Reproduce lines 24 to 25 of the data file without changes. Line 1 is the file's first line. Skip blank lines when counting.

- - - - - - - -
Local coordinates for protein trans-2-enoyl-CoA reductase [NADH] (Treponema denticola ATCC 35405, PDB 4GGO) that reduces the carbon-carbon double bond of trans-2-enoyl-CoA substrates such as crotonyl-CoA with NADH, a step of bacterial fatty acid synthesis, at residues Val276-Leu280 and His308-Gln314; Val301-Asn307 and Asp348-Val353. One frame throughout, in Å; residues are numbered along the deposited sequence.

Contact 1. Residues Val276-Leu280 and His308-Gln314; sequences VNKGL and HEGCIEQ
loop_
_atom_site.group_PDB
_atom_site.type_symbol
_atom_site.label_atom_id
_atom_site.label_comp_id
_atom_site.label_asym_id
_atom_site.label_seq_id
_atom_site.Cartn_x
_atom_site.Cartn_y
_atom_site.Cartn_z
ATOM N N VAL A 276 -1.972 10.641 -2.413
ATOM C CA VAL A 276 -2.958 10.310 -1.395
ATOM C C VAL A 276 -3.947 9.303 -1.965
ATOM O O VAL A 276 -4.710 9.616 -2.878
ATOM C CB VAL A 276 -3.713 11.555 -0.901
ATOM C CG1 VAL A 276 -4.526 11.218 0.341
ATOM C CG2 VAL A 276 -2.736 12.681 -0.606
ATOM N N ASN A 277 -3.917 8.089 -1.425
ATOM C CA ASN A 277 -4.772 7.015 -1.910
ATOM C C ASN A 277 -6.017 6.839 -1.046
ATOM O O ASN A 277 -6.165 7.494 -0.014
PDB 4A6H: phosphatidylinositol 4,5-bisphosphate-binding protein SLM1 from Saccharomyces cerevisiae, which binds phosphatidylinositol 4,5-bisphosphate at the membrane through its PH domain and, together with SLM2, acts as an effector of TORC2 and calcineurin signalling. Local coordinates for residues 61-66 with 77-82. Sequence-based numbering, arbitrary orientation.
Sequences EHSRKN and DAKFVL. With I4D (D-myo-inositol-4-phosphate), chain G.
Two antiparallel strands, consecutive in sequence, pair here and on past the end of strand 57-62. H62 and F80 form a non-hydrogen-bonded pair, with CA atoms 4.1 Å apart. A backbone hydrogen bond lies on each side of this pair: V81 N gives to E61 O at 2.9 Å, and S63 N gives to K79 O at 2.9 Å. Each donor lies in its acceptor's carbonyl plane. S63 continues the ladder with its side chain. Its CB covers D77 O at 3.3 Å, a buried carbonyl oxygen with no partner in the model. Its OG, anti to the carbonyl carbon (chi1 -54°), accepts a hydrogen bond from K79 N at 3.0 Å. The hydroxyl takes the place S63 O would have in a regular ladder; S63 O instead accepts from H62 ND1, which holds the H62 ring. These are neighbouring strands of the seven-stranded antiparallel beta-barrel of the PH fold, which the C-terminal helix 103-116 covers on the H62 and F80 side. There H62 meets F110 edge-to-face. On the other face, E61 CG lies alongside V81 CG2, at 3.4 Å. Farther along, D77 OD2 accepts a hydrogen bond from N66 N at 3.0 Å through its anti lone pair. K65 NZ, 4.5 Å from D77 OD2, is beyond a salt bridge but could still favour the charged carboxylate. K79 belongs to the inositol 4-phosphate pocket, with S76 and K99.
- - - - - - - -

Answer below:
PDB 4A6H: phosphatidylinositol 4,5-bisphosphate-binding protein SLM1 from Saccharomyces cerevisiae, which binds phosphatidylinositol 4,5-bisphosphate at the membrane through its PH domain and, together with SLM2, acts as an effector of TORC2 and calcineurin signalling. Local coordinates for residues 61-66 with 77-82. Sequence-based numbering, arbitrary orientation.
Sequences EHSRKN and DAKFVL. With I4D (D-myo-inositol-4-phosphate), chain G.